Saturday, April 19, 2014

ADHD: Facts and Myths

As we await the phone call from Brandon's doctor saying the insurance company has given the "ok" for the medication that has been recommended for Brandon, I have continued to do research on ADHD.  There seem to be two VERY distinct takes on ADHD:













I decided to find a list of myths and facts about ADHD.  The first list is from the website helpguide.org.

Myth #1:  All kids with ADD/ADHD are hyperactive.
Fact:  Some children with ADD/ADHD are hyperactive, but many others with attention problems are not.  Children with ADD/ADHD who are inattentive, but not overly active, may appear to be spacey and unmotivated.

Myth #2:  Kids with ADD/ADHD can never pay attention.
Fact:  Children with ADD/ADHD are often able to concentrate on activities they enjoy.  But no matter how hard they try, they have trouble maintaining focus when the task at hand is boring or repetitive.

Myth #3:  Kids with ADD/ADHD could behave better if they wanted to.
Fact:  Children with ADD/ADHD may do their best to be good, but are still unable to sit still, stay quiet, or pay attention.  They may appear disobedient, but that doesn't mean they're acting out on purpose.

Myth #4:  Kids will eventually grow out of ADD/ADHD.
Fact:  ADD/ADHD often continues into adulthood, so don't wait for your child to outgrow the problem.  Treatment can help your child learn to manage and minimize the symptoms.

Myth #5:  Medication is the best treatment option for ADD/ADHD.
Fact:  Medication is often prescribed for ADD, but it might not be the best option for your child. Effective treatment for ADD/ADHD also includes education, behavior therapy, support at home and school, exercise, and proper nutrition.

This list is from the WebMD website.

MythFact
There is no such medical condition as ADHD.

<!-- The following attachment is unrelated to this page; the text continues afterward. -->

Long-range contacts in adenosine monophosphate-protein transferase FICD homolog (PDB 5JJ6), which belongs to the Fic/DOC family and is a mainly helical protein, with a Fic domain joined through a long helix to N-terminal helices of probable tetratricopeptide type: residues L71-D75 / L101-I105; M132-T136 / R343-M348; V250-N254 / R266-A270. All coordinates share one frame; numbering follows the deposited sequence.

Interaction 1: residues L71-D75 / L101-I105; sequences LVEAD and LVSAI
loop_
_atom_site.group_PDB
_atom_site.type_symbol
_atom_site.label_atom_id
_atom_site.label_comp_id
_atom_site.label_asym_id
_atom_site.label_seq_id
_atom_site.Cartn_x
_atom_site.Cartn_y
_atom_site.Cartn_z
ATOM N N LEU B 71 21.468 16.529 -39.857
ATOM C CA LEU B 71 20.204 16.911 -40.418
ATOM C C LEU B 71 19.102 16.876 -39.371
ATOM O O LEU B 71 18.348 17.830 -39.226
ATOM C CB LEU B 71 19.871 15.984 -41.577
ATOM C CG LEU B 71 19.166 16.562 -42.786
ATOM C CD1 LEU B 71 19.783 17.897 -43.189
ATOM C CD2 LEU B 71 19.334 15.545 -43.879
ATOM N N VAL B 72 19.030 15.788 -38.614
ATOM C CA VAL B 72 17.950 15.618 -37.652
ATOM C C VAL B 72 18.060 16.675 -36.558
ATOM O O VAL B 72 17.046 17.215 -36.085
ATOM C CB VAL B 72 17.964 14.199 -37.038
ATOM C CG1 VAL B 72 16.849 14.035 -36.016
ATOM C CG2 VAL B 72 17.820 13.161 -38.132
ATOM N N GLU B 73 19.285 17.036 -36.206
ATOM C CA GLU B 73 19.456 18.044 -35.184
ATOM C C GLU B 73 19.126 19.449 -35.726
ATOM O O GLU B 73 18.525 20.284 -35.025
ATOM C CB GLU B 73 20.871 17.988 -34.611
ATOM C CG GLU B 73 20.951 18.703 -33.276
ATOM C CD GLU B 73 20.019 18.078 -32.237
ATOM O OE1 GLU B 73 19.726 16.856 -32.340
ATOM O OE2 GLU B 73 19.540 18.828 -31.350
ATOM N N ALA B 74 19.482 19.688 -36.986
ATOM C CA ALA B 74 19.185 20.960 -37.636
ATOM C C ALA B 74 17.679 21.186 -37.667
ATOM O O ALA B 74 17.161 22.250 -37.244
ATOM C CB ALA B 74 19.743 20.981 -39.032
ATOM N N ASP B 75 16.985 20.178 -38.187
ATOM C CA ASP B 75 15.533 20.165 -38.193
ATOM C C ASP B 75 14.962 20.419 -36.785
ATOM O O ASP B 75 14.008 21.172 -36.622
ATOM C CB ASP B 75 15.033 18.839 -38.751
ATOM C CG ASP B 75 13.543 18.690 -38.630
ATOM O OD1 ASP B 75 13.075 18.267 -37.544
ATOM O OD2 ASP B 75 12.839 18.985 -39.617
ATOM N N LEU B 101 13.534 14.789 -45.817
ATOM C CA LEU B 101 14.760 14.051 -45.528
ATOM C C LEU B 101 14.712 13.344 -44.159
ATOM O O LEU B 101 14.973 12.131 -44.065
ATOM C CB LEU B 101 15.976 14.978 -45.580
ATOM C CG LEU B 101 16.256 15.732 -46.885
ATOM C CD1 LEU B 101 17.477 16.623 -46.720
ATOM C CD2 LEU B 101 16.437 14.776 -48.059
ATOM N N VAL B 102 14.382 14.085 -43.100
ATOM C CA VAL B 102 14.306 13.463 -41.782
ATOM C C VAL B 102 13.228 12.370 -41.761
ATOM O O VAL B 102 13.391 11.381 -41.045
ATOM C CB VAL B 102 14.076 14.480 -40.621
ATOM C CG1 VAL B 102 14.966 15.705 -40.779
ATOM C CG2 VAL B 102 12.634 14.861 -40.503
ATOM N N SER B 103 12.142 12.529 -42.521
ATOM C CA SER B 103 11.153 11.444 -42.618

ADHD is a medical disorder, not a condition of the child's will. A child with ADHD does not choose to misbehave.
ADHD is caused by bad parenting. All the child needs is good discipline.
ADHD is not caused by bad parenting. But parenting techniques can often improve some symptoms and make others worse.
ADHD is a life sentence.
Although ADHD symptoms usually continue into adulthood, the person learns ways to cope with the symptoms. People with ADHD have plenty of energy, are creative, and can often accomplish more than people who do not have the condition.
Having ADHD means the person is lazy or dumb.
ADHD has nothing to do with a person's intellectual ability. Some highly intelligent people have ADHD.
The diagnosis of ADHD is confirmed if certain medicines (psychostimulants) have a positive effect on what seem to be symptoms of ADHD.
Children without ADHD respond to psychostimulants similarly to children with ADHD. A trial of medicine is not used to diagnose the condition.
Medicine for ADHD will make a person seem drugged.
Properly adjusted medicine for ADHD sharpens a person's focus and increases his or her ability to control behavior.
Medicine prescriptions for ADHD have greatly increased in the past few years, because the condition is being overdiagnosed.
ADHD is estimated to affect about 3 to 7 out of 100 school-age children in the United States.1There is little evidence to support claims that ADHD is overdiagnosed and that ADHD medicines are overprescribed.
Psychostimulants are no longer useful after puberty.
Teens and adults with ADHD continue to benefit from medicine treatment.
Children with ADHD are learning to use the condition as an excuse for their behavior.
ADHD is a disability. Children with ADHD have to learn ways to deal with their symptoms (inattention, impulsivity, and hyperactivity) that cause them to have difficulties in life.
Children outgrow ADHD.
About 70 out of 100 children with ADHD continue to have symptoms during their teen years and about 50 out of 100 have symptoms into adulthood.2
If a child has ADHD, he or she can always be diagnosed in the doctor's office.
A child may not always show symptoms of ADHD, especially in an unfamiliar setting. Evaluating a child from one office observation may result in failure to recognize or diagnose symptoms.


A lot of these facts line up exactly with what I believe about ADHD.  I do believe that ADHD has been over diagnosed through out the years.  However, I know that something just isn't right with Brandon. After spending the past year and a half wondering what has been going on, I believe that Brandon struggles with many things on these two lists.  I also feel very strongly that medication alone is not the answer. I'm not trying to just medicate my child to make it all go away.


I look forward to hearing back from the doctor so that we can begin this process while Brandon is still in school.  He struggles with this the most there, and they're only about 30 days left until summer break. I'm also grateful for all my supportive friends and family; you guys are fabulous!


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